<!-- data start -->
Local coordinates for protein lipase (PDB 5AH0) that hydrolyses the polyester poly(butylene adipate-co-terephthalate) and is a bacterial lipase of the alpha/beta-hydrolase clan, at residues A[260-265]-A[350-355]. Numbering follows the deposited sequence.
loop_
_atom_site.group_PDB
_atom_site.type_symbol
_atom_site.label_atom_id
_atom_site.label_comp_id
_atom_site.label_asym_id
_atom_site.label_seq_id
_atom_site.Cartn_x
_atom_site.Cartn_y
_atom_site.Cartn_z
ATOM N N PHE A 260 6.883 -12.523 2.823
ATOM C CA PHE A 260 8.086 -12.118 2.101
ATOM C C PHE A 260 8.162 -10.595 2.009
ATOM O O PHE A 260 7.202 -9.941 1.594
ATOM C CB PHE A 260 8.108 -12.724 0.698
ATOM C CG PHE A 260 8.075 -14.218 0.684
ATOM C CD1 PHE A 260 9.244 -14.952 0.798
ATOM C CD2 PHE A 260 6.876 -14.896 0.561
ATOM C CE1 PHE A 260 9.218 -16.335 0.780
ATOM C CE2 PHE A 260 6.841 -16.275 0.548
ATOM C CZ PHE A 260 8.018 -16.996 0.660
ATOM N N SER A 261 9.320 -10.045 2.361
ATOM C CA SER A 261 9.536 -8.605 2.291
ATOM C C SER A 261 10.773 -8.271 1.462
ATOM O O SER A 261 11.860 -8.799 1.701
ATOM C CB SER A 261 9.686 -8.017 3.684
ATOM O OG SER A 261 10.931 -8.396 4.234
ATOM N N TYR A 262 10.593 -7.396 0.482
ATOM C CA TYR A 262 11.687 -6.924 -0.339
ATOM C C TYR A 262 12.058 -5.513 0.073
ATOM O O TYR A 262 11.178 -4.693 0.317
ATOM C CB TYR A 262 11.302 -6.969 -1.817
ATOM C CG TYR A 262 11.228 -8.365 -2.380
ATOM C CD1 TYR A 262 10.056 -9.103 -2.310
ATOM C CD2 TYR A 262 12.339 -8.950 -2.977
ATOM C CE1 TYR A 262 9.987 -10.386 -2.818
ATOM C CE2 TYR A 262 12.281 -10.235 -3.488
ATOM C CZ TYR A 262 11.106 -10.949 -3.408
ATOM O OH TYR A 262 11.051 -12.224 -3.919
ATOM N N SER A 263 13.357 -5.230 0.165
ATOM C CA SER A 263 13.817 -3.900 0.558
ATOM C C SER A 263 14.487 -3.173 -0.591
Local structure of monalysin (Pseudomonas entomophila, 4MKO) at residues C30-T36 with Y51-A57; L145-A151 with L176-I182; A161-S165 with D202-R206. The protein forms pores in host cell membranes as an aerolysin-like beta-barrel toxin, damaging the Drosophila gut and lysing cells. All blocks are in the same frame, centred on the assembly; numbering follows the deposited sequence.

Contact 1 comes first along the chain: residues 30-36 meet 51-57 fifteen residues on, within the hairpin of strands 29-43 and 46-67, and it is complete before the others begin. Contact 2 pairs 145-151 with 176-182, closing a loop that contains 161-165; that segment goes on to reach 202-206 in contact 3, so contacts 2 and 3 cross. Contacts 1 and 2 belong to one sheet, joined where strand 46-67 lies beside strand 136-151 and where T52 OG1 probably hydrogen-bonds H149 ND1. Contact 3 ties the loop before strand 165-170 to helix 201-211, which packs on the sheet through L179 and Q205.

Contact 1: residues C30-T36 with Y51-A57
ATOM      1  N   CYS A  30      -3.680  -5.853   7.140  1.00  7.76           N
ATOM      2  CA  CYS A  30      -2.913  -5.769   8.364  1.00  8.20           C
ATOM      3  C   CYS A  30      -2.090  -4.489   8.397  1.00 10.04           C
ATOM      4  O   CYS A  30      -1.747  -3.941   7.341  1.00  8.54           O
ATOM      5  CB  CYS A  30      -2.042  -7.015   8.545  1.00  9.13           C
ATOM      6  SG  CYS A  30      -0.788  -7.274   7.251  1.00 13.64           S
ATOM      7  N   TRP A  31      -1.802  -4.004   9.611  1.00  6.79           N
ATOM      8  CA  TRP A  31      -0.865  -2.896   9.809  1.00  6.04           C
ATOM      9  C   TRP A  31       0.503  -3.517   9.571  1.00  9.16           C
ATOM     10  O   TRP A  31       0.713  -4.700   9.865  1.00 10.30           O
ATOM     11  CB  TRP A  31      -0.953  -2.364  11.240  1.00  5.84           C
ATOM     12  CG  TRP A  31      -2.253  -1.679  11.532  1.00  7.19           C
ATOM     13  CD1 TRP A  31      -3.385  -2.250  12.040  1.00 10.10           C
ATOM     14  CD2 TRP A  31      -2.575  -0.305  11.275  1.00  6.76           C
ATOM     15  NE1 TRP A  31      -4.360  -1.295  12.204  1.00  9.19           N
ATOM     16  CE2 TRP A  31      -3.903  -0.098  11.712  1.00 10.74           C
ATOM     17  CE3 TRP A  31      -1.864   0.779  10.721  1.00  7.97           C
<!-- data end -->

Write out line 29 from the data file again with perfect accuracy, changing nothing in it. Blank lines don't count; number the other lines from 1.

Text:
ATOM N N TYR A 262 10.593 -7.396 0.482